Morris Harding was born in Stevenage, Hertfordshire on 29th April 1874. His early education was at the local grammar school, eventually going up to Cambridge University but leaving prematurely to join the merchant navy for a time, satisfying his innate longing for the sea.
He subsequently trained as a painter and sculptor in the studio of his uncle, Harry Bates, A.R.A. who was a leading figure in the nineteenth century New Sculpture movement. Harding also worked under J.M.Swan, R.A., teaching sculpture and life drawing at the London County Council Technical Institute. He was also a member of the Royal Society of British Sculptors and the Society of Animal Painters with examples of his work being exhibited at the Royal Academy in London and the Glasgow Institute. He was most active in the arts community from about 1912 until 1958.
Whilst working in London, one of Morris Harding’s first major commissions in 1914 was a series of relief panels for Mappin Terrace in London Zoo, depicting polar bears, a subject to which he returned on a number of occasions. Dr. Joseph McBrinn (University of Ulster), states that, ‘…it is in the depiction of animals in the round or in relief on which Harding’s reputation is often judged.’
Harding also worked on a number of important war memorials on which animals featured and he was commissioned to execute a major work for the Memorial Chapel at Rugby School in 1922. The eminent architect of this project was Sir Charles Nicholson who also became consultant to the Cathedral Church of St. Anne, Belfast at a crucial stage in its construction.
As a tried and tested craftsman, Harding was invited in 1925 by Nicholson, at the age of 51, to work on his designs for many of the capitals and corbels in the nave of St. Anne’s. Along with other carvings and the bronze soldier on top of the memorial lectern to the fallen of the 36th (Ulster) Division, this body of work became the major undertaking of his career. Indeed, it was to occupy his creative talents for much of the next 23 years.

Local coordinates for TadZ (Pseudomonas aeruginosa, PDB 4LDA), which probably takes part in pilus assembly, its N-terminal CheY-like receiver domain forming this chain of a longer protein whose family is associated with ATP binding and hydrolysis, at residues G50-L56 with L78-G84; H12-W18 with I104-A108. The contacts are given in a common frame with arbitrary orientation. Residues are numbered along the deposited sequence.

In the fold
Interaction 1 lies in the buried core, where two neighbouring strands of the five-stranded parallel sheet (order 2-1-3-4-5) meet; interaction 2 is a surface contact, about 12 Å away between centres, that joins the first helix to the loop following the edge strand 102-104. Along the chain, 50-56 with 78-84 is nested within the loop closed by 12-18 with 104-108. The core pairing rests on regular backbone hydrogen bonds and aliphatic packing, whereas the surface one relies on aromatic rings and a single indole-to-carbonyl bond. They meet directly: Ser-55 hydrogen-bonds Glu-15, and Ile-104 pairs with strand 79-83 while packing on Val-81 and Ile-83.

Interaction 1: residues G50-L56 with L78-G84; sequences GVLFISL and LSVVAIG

Indeed, it could be said that his contribution to the ornamentation of St. Anne’s represented, for him, a labour of love. A former parishioner recounted how, during the Blitz, Morris volunteered to keep overnight fire watch in the Cathedral when the city was under threat of incendiary attack.
Other commissions in Northern Ireland followed; the font in St. Peter’s Church, Antrim Road, the Royal Arms on Telephone House, Cromac Street, Belfast and those on Government House, Hillsborough. He also carved the tomb of the 7th Marquess of Londonderry in the grounds of Mountstewart.
Harding shared Rosamond Praeger’s Studio in Holywood for a time, carving the base for her landmark sculpture, Johnny the Jig. He eventually chose to settle in Holywood where he had his own studio in Church Road. He became President of the Royal Ulster Academy in 1947, was awarded the O.B.E. in 1950, followed by an honorary Master of Arts degree from Queen’s University in 1958. He died at his home on 15th January 1964 in his 90th year.
His considerable contribution to the built heritage of the United Kingdom has been largely forgotten today and sadly, his remains lie in an unmarked grave in Holywood’s New Cemetery. It is indeed timely therefore, that a blue plaque at his former home should now celebrate his life and work for all to see.
Location of plaque: 104 Church Road, Holywood
Date of unveiling: 24 February 2012
Report of Plaque unveiling available HERE